Some of us may have acquired a musical instrument at some point during the course of our life. Not all of us who did so made the journey from receiving the instrument to becoming a skillful artist. We may have learned to mimic a few songs, but this is not the same as developing the skills to creatively speak meaningful harmonies. Some of us gave up or lost interest when we discovered how hard it is to practice the disciplines required to realize our full potential. Some of us stopped once we learned to parrot a few songs from our neighbors. Some of us never had the opportunity to connect with a teacher capable of helping us realize our full potential. Some of us rejected the investment in us from our teachers. Whatever the case; instead of a source of harmonious meaningful communication, an instrument can become a symbol of wasted potential. Life is just such an instrument.
We all receive the instrument we call life, but not all of us develop the ability to produce meaningful harmonies with our thoughts and behaviors. Still fewer of us become skilled and creative artists with this living instrument we are endowed with. To develop to our full potential we must practice living in harmony with the nourishing intimacies on which we depend. We must also yield willingly and with passionate commitment to the difficult journey that we know will cultivate many returns. To sacrifice this effort on the altar of diminished effort traps us in a prison of mediocrity, or worse, a mindless parroting of some collection of disharmonies we once witnessed and now mimic.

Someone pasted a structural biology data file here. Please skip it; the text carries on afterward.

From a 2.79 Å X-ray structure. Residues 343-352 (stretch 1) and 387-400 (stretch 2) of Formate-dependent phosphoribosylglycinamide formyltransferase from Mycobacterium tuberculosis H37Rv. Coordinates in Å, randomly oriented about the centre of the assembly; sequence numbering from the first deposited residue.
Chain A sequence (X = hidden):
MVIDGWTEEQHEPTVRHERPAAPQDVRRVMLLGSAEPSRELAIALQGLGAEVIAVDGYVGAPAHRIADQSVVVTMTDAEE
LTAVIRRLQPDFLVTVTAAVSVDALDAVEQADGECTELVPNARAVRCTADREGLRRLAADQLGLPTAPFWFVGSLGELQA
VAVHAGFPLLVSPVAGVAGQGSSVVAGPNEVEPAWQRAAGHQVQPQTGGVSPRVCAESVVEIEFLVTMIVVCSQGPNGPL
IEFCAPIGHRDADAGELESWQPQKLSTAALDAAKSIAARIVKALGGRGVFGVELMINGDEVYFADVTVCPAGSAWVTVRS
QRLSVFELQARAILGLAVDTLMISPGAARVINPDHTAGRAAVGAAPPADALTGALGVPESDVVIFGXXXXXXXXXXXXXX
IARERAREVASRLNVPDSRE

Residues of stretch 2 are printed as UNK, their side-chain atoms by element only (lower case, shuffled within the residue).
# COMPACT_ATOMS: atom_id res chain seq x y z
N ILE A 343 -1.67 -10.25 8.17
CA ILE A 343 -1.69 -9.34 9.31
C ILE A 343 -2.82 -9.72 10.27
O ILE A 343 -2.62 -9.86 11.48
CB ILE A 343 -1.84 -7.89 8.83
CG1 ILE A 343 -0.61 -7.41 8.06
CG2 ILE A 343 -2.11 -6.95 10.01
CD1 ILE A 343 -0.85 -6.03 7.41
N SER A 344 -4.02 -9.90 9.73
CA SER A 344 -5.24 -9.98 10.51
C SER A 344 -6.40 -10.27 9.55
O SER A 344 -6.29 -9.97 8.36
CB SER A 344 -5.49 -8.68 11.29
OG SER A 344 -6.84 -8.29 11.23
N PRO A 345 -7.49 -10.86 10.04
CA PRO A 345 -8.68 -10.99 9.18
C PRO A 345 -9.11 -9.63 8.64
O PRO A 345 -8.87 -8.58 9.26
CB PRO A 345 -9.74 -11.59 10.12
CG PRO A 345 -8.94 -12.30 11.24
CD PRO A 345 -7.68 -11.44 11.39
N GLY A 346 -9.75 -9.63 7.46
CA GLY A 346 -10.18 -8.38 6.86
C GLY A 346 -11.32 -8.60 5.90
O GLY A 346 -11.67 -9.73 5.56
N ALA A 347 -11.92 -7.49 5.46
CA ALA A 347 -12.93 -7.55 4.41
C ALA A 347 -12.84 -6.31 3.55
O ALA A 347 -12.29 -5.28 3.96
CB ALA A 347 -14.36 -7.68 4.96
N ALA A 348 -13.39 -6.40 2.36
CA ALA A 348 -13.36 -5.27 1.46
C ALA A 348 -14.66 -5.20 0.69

Some of us grew up in environments with harsh undertones or lax disciplines that crippled our capacity to realize our best self. Some of us, despite this challenging beginning, work to cultivate something in ourselves of much greater merit and meaningful substance than would have otherwise happened if we had we given our silent consent to the strangulating cruelty of mediocrity. It is even harder in some ways for those of us who have had supportive environments. We have had the luxury of coasting with the knowledge that there will always be those to help catch us if and when we fall. In each case becoming our best requires a certain fire from within to forge a meaningful life out of the cauldron of mere existence. It is this persistence that cultivates the highest form of character – that which is intentional and creative – rather than a simple reflection of the other voices in the choir. It is from this crucible of adversity from which the life of a true artist can be forged.